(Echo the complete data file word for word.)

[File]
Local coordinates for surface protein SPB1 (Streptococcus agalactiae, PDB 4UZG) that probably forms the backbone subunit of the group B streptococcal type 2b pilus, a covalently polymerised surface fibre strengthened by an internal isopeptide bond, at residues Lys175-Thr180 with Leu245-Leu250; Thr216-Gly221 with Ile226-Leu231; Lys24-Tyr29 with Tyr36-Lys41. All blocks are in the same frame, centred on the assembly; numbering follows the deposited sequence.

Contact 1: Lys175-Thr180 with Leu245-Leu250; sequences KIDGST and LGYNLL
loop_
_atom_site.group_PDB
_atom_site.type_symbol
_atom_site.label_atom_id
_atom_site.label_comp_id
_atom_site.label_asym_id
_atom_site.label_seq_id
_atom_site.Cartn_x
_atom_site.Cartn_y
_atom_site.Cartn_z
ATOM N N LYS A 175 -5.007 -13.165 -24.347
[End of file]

Local coordinates for surface protein SPB1 (Streptococcus agalactiae, PDB 4UZG) that probably forms the backbone subunit of the group B streptococcal type 2b pilus, a covalently polymerised surface fibre strengthened by an internal isopeptide bond, at residues Lys175-Thr180 with Leu245-Leu250; Thr216-Gly221 with Ile226-Leu231; Lys24-Tyr29 with Tyr36-Lys41. All blocks are in the same frame, centred on the assembly; numbering follows the deposited sequence.

Contact 1: Lys175-Thr180 with Leu245-Leu250; sequences KIDGST and LGYNLL
loop_
_atom_site.group_PDB
_atom_site.type_symbol
_atom_site.label_atom_id
_atom_site.label_comp_id
_atom_site.label_asym_id
_atom_site.label_seq_id
_atom_site.Cartn_x
_atom_site.Cartn_y
_atom_site.Cartn_z
ATOM N N LYS A 175 -5.007 -13.165 -24.347